Mama Wednesday (by me June 17, 2015)

We got to Grandpa’s about lunch time.  Meghan had food laid out as she always does.  I’ve been so impressed at how quietly attentive Meghan is to everyone’s needs.  She knows when to speak up, and when to be quiet, and when to get food out, and when to put it away.  She notices little things that would help if they were done, and she just does them.
At some point after everyone had eaten, Holly came to sit by me on the couch and started telling me how ANGRY she was that if the rest of the kids couldn’t sing “amazing grace” at mama’s funeral, they wouldn’t let her.  We felt unanimously that either all of us, or none of us should do it.  And Holly was livid because she wanted to sing (and make a scene no doubt).  I talked her down for over an hour.  Was able to explain why we always default to the spouse when it comes to the program for the memorial service.  I explained that daddy had chosen a hymn, and she was mad because she wanted to change it to a different hymn because she KNEW mama would want the one she liked.  I explained that there were probably 50 hymns that mama loved equally and that mama really didn’t care which one it was, and it should be papa that chooses.  It took me about an hour and a half to calm her but she finally said, “I always feel better after I talk to you.”  And then she fell into my shoulder and said, ‘i just miss my mama” and she cried for a time.  Then she was fine, and it was time to leave for the funeral home.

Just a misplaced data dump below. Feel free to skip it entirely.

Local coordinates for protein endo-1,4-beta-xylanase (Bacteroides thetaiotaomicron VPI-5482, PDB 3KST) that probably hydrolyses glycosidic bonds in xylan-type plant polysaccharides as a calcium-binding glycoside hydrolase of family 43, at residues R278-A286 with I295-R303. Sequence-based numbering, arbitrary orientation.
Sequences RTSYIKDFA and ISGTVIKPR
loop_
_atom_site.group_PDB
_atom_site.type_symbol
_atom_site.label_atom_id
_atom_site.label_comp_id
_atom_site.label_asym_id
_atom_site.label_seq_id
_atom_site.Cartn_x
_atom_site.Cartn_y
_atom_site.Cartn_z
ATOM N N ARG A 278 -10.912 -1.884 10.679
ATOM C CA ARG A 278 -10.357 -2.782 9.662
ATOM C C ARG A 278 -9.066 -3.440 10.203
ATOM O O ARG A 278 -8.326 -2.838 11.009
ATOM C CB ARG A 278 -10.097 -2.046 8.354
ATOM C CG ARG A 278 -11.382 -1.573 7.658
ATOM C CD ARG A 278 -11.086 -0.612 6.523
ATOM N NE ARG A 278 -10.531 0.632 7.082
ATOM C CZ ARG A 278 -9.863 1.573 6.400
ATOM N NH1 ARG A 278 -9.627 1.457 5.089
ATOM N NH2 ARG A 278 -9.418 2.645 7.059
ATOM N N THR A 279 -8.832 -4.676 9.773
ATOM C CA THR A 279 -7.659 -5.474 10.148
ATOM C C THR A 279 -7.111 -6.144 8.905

April, Holly, Katie, Taylor and I left at 2:15pm to go buy flowers.  Yellow was Grandma’s favorite, so we got yellow roses, white roses, yellow daylillies, and tiny white flowers that looked like baby’s breath (but not baby’s breath because Holly was adamant that she hated baby’s breath, haha).  Two dozen total.  We then drove to the funeral home where they showed us to the room where mama was for the viewing.  They did a pretty good job of covering her bruised hands with make up, but April had to do some touch up with my face powder on her hands, and on her face as some of her face had discolored a little overnight.  Once we figured out the best way to use the blanket, (I had purchased a white twin down comforter for $30), we asked the funeral director to get a second man to lift her body for us while April, Taylor, Katie and I slipped the blanket under her.  They lowered her back down.  We tucked in the clothing that needed to be tucked under her and then fluffed the white blanket all around her.  They had put a nice big pillow under her head so after fluffing the blanket all around her she looked much warmer and more comfortable.  Like she was floating in a cloud.  Katie made a lovely bouquet out of the flowers and the first thing we did was place the bouquet in her hands.  Then the girls took the rest of the flowers and tucked them in between her legs and arms and the blanket, so that her body was lined with beautiful flowers floating in the cloud with her, the stems were all tucked so you couldn’t see them.  We didn’t put the flowers up around her head, only up as far as her pretty bouquet.  April finished touching up the make up, we made her look as beautiful as we could for daddy.  The way she looked, we knew, would be the only time he would see her and we wanted her to be beautiful.  Then we all touched up our own makeup, wiped our tears, and shoved our purses and trash under the table she was on to hide under the sheet!  (this was a little problematic because we had to wait until EVERYONE was gone after the viewing before getting it all out!)  Then we made sure the room looked perfect and went out to the foyer with the arriving guests.